Atsunobu Katagiri / solo exhibition “SACRIFICE: Words Spoken by Flowers within 30 km of the Fukushima Daiichi Nuclear Power Plant” Shibuya Hikarie 8/ CUBE, April 11 – 23, 2017

Flower: Southern magnolia 2014 1030 x 1456mm Location: Ukedo, Namie town ©Atsunobu Katagiri

Atsunobu Katagiri
“SACRIFICE: Words Spoken by Flowers within 30 km of the Fukushima Daiichi Nuclear Power Plant”

April 11 – 23, 2017
Open everyday during exhibitions
Free Admissions
Venue hours :11am – 8pm
Shibuya Hikarie 8/ CUBE

With the support of Hama-dori, Naka-dori, & the Aizu Tri-Regional Culture Collaboration Project,
Minamisoma City Museum, and SEIGENSHA ART Publishing,Inc.

Opening Performance: Tuesday, April 11, 6:30pm – 8pm
Closing Talk: Sunday, April 23, 3pm –5pm

Exhibition information:

Opening Performance
“The words of flowers blooming in the Fleconian period”
Atsunobu Katagiri (Flower Arrangement) × KITSUNEBI (Poetry Reading+Rap)

Gallery Talk: Fumihiko Futakami (Minamisoma City Museum)
*This talk event will be proceeded only in Japanese.

Tuesday, April 11 6:30pm – 8pm
Shibuya Hikarie 8/ CUBE (next to 8/ ART GALLERY/ Tomio Koyama Gallery on the 8th floor of Shibuya Hikarie)
Admission Free
Booking: NOT required

Closing Talk
“Approach for Repose – the Relationship between Art and the Affected Areas”
Norio Akasaka (Folklorist, Fukushima Museum) × Atsunobu Katagiri (Flower Arrangement)

Sunday, April 23 3pm – 5pm (doors open: 2:30pm)
Shibuya Hikarie 8/ COURT (in front of 8/ ART GALLERY/ Tomio Koyama Gallery on the 8th floor of Shibuya Hikarie)
Admission ¥1,000
*This talk event will be proceeded only in Japanese.

Please send us an email for your reservation.
Title: April 23 Talk Event
Subject: name/ phone number/ number of people

The Hikarie Contemporary Art Eye Series introduces galleries and artists who lead the Japanese art scene with new perspectives. The 6th exhibition of the series features Atsunobu Katagiri’s project in Fukushima, which reveals the power of nature, power of land, and traces of human activities through a focus upon flowers.
– Tomio Koyama

In 2013, during the third summer since the earthquake, the coastal area of Minamisoma City, Fukushima, which was affected by the tsunami, was filled with flowers named “Monochoria Korsakowii” in bloom. This flower is a rare native plant that has been classified as an endangered species type 2 by the Japanese Ministry of Environment. The flower had disappeared because of costal land reclamation activities by humans, but it has come back to life after the tsunami. It was chased out by people, but came back when people were gone. The innocent blue flowers embrace the ruthless laws of nature. ‘Won’t you try arranging these flowers?’ That invitation led me into long travels in Fukushima after the earthquake, continuing to this day. I have arranged many flowers. Flowers were blooming, as is natural, in the tsunami-affected areas, abandoned buildings, in the corners of a ghost town, and on the hill where one can view the nuclear power plant that interspersed radioactive substance…. In them was both the sorrow of losing things, and the hope that life still goes on. The beautiful flowers seemed to be like pictures in the minds of those who survived the catastrophe. Looking back, this act may have been my prayer for the destroyed land and lost lives. This is now the sixth spring since the earthquake. Flowers bloom again in Fukushima, where the reconstruction is still far from being completed. The sight of those who only look ahead does not catch these flowers. They cannot hear the flowers’ voice. I hope that they stop for a while, and look down at the flowers, and listen.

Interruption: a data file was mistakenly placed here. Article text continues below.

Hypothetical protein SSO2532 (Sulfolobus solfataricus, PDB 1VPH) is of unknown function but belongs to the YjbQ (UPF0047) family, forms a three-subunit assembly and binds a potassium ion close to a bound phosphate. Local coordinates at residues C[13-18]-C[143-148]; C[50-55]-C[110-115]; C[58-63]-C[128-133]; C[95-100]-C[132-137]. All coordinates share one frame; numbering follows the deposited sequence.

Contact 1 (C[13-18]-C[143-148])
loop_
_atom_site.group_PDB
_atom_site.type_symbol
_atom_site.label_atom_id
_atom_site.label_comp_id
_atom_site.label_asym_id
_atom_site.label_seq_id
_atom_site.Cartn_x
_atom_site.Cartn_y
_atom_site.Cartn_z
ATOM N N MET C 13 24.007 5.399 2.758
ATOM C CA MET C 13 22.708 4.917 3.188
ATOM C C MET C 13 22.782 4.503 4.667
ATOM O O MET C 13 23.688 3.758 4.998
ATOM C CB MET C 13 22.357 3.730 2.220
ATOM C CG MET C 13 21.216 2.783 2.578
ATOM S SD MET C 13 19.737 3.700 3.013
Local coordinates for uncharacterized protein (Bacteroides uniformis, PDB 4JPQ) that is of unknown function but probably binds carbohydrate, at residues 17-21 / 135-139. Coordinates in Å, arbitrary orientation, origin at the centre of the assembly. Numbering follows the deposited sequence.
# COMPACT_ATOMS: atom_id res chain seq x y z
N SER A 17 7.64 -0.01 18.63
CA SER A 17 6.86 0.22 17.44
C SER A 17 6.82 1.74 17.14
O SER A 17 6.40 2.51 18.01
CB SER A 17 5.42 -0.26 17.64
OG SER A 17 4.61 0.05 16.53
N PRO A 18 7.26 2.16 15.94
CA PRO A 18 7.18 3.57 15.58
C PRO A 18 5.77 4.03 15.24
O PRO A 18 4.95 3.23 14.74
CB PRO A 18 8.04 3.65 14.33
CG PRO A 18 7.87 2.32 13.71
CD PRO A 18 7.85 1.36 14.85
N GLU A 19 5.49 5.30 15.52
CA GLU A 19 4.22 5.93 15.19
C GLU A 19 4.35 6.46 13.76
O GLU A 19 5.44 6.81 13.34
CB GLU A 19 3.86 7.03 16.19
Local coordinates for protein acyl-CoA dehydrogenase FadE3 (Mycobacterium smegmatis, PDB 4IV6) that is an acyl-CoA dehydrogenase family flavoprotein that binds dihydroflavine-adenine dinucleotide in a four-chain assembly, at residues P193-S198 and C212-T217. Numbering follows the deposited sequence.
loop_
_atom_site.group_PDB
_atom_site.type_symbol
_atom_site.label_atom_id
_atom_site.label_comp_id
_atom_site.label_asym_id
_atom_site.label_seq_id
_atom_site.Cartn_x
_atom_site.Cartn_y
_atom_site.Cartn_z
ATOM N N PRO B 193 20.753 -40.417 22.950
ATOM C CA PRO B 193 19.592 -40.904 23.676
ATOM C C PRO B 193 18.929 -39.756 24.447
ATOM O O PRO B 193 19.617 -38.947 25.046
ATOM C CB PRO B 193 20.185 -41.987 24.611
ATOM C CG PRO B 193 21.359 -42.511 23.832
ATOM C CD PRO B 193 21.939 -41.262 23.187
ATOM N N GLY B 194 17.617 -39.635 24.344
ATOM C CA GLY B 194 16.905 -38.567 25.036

– Atsunobu Katagiri

A flower arrangement artist born in 1973 in Osaka. In 1997, aged just 24, he succeeded to the professional name of master of the Misasagi ikebana school in Sakai City, Osaka. His arrangement style varies from the traditional to contemporary art, and he has worked on many collaborative projects with artists in other genres. His work employs various plants from small wild grasses to his longstanding theme, the large installation with cherry trees, exploring elements of animism, one of the originating sources of flower arrangement. He has stayed in Minamisoma city, Fukushima as an invited artist for the “Hama-dori, Naka-dori, & Aizu Tri-Regional Culture Collaboration Project” organized by the government’s Agency of Cultural Affairs since 2013, and has created numerous works. His book Sacrifice: The Ikebana of Regeneration, Offered to the Future (published by SEIGENSHA ART Publishing,Inc.) has been released as the documentation of the project.
Artist Website: